There are challenges to consider.  For example, distance, as hybrid working literally divides teams and can limit opportunities for those ‘water cooler’ moments or impromptu meetings, or even just the chance to mop up news or insights that can be overheard in the office.  There is also the risk of proximity bias where colleagues present in the office may be more connected with what’s going on than their remote colleagues. Any collaborative working plan should consider these.

Wherever you are in your hybrid journey, we believe there is always room to learn more and continue to improve your practice.  

Here are some pointers for successful hybrid collaboration.

Agree your vision

You need a clear plan for what collaboration will look like in your company.  What models will you use?  What methods will you adopt within these?  What is their purpose? And how will you communicate to staff so that they share the vision and know what to do?

Lead from the top

It should go without saying but it is so important to show at the very top of your organisation how much you value successful collaboration across the company for all employees wherever they are based and whenever they work.  This then trickles down and becomes embedded in the culture of the company.

Plan well

This isn’t just about how collaboration will work for your company, but also what methods you will use to make it work.  

You may already be using software to help with your hybrid work scheduling, such as Team Today, and the good news is, you can use it for collaboration too.  From being able to see where colleagues will be on any given day, to being able to book desk space to hold a meeting or have some creative time, hybrid working management software can help enable successful and fluid collaboration for your teams.

Tools & Equipment

You should ensure every colleague is properly equipped both at home and in the office and has access to communication tools and virtual meeting software.  Having a company intranet can help people feel connected, and using platforms such as MS Teams and Slack can facilitate chats and discussions and can help bring about opportunities for brainstorming, ideas, and knowledge sharing.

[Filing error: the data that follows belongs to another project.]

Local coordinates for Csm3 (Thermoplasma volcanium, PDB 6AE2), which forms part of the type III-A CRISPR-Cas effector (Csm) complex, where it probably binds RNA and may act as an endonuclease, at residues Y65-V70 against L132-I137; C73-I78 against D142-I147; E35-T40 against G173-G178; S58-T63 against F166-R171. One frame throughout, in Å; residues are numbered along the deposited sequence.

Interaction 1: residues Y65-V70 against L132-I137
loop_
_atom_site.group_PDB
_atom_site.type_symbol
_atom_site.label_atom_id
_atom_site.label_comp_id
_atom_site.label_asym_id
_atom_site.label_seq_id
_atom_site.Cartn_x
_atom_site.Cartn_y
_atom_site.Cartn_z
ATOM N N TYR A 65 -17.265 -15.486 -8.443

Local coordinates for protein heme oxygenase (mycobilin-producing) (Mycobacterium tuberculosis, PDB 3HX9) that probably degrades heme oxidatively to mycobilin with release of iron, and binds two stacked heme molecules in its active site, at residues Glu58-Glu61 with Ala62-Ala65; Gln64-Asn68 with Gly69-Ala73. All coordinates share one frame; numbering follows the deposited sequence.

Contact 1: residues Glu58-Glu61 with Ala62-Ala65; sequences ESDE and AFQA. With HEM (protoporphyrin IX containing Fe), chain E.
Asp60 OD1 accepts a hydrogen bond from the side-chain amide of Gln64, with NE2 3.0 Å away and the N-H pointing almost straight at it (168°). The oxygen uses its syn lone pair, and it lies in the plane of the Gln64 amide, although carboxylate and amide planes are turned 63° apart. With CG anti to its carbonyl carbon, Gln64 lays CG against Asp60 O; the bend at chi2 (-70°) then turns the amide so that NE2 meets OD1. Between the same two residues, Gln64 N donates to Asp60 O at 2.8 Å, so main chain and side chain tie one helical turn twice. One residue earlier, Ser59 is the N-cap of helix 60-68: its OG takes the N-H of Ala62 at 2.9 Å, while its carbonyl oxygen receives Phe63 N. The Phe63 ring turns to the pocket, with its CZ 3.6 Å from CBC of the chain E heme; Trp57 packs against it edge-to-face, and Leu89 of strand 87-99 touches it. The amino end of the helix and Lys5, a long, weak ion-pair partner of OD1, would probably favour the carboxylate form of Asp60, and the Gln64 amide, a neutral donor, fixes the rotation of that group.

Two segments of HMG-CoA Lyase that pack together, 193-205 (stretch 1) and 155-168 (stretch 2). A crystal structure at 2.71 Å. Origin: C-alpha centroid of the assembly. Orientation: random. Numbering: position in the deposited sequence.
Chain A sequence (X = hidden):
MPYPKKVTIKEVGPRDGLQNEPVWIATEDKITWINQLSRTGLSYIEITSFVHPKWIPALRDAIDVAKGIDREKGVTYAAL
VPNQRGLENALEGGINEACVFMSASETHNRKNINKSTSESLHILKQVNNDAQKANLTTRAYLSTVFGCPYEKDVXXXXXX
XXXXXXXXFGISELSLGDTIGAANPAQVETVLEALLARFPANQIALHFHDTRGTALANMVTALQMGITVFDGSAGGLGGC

Mirror your worlds

Use the tools at your disposal to make your virtual collaboration provide the same experience as the in-person collaboration.  Make full use of virtual meeting software, virtual breakout spaces, visual aids, screen sharing, chat, and messaging.  Ensure meeting facilitators are able to include all members and not allow loud voices to dominate.  Make sure everyone is prepared in the same way for any information sharing and nobody is without materials.  We have some tips here to help you when you are running hybrid meetings.

You can also be creative with how you capture ideas and suggestions, particularly from ad hoc discussions.  Consider whether collaboration needs a space or whether it can happen anywhere.  Be prepared to spot when innovation is happening that is unintentional and be sure to capture it.  And help your staff to know which tasks need in-time collaboration and which can be dealt with more fluidly.

Take time to reflect

As with anything, keep stepping back, keep reviewing, keep pausing to reflect on its success and anything that needs changing.  Never forget the voice of your staff.  Include reflection from them and space to capture their views.

For more insights and articles about hybrid working from Team Today, visit our blog here.

Madeleine Thompson